I’m designing a battery box for The Bride, using both permutations of “CAD” — cardboard and computer. First, I figured out what I needed with some old scraps of illustration board.
Once I had something that worked, I measured the dimensions. After I transferred that into the computer, I printed off a full-scale template on stiff paper to ensure that I hadn’t screwed up the dimensions. The sloping shape will allow the box to snake into position within the frame tubes with the engine and swingarm in place.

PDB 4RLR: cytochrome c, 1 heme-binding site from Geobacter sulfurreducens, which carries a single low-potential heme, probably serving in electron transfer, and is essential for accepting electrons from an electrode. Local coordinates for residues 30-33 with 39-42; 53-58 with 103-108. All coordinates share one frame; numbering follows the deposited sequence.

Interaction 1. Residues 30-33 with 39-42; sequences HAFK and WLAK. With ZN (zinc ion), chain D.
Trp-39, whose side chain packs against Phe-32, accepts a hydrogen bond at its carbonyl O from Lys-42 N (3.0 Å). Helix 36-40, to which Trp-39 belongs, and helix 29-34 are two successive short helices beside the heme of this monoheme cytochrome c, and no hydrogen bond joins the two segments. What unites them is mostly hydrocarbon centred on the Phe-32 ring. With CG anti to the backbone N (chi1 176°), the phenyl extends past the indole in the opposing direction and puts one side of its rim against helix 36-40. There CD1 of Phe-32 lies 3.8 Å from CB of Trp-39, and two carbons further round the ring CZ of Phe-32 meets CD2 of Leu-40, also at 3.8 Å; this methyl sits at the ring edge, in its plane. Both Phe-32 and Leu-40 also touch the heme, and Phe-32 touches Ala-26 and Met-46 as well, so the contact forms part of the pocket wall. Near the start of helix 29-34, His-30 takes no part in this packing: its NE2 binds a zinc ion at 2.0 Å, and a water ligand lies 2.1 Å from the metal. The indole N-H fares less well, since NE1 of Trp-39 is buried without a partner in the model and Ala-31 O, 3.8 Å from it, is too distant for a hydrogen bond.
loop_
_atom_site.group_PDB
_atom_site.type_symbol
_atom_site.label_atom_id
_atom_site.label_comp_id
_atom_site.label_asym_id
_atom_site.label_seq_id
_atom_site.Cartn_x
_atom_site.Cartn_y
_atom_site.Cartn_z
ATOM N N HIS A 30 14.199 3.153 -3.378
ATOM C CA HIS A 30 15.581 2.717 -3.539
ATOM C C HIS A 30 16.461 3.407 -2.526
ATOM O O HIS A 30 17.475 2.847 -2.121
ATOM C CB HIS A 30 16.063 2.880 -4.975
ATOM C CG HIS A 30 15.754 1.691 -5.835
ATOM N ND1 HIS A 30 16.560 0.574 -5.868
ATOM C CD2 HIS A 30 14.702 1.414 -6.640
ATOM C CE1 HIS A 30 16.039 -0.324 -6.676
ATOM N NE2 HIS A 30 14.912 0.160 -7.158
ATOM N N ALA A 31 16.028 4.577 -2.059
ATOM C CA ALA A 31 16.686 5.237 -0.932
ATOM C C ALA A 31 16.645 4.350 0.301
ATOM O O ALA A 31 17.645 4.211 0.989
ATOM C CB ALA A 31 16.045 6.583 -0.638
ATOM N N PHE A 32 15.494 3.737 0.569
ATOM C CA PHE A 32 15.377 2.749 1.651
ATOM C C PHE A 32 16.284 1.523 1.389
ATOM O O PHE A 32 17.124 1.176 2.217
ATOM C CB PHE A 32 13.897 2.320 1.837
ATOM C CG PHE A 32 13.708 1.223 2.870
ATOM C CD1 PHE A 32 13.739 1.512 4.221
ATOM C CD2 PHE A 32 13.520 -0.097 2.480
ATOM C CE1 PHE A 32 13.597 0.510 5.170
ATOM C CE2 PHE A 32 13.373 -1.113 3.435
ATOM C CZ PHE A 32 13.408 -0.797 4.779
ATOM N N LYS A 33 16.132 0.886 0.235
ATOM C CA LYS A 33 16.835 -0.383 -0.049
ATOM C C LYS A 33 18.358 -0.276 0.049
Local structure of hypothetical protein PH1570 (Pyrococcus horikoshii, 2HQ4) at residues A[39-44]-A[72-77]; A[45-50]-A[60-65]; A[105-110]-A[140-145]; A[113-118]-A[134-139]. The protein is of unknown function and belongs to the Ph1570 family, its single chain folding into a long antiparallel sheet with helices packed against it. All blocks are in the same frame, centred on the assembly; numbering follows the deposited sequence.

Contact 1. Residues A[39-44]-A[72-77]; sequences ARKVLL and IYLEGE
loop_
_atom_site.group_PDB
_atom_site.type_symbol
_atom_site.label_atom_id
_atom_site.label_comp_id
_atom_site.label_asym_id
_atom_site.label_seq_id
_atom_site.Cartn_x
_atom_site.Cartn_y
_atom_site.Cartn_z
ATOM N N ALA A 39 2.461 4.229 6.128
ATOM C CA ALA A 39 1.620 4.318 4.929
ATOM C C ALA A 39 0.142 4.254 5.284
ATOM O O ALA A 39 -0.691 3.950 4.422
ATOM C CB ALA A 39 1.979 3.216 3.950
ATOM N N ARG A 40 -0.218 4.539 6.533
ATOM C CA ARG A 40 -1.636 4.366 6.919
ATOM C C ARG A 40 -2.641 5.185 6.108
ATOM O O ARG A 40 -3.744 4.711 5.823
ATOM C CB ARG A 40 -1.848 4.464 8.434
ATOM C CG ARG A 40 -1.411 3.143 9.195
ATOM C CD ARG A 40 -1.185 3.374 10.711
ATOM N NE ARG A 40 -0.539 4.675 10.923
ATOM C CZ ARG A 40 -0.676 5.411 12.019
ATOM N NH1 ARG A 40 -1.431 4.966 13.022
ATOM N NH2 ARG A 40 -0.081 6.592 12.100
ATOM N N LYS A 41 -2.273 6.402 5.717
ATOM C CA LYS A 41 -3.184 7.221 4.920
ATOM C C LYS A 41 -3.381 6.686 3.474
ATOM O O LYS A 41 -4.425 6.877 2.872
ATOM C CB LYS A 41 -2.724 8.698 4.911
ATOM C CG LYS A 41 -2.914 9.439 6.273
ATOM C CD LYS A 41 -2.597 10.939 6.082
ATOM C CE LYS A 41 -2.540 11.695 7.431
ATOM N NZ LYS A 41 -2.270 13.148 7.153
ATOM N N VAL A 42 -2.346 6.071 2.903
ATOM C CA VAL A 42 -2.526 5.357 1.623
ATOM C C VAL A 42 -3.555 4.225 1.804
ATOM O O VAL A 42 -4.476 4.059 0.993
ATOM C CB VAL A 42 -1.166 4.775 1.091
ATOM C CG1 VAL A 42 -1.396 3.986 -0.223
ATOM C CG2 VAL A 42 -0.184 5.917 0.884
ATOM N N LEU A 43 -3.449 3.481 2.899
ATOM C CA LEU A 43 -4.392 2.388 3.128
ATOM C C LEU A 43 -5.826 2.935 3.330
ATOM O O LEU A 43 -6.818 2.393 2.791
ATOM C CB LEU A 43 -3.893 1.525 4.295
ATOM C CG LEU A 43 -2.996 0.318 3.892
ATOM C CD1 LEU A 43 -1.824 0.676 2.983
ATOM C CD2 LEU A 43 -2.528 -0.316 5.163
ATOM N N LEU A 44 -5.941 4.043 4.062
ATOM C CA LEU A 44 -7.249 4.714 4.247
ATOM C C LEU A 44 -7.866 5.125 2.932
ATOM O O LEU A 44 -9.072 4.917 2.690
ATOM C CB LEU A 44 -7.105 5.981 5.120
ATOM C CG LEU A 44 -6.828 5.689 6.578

And finally, I added a bunch of drill holes along the crease lines and at the intersections of cuts.
I discovered this trick while making the battery box for the CL125S. Drilling out the hole locations first, before any cutting or bending, ensures that I lay out the dimensions accurately — just connect the dots. Then, once it’s in the bending brake, the reduced mass along the bend line encourages the metal to fold in line with the holes. The blue line is where I’ll add a rolled stiffening crease with my die roller. (Die rolling straight across a piece, edge-to-edge, keeps away the “oil can” distortion pixies.)
I’ll pick up an 18 gauge sheet of mild steel and see how it goes.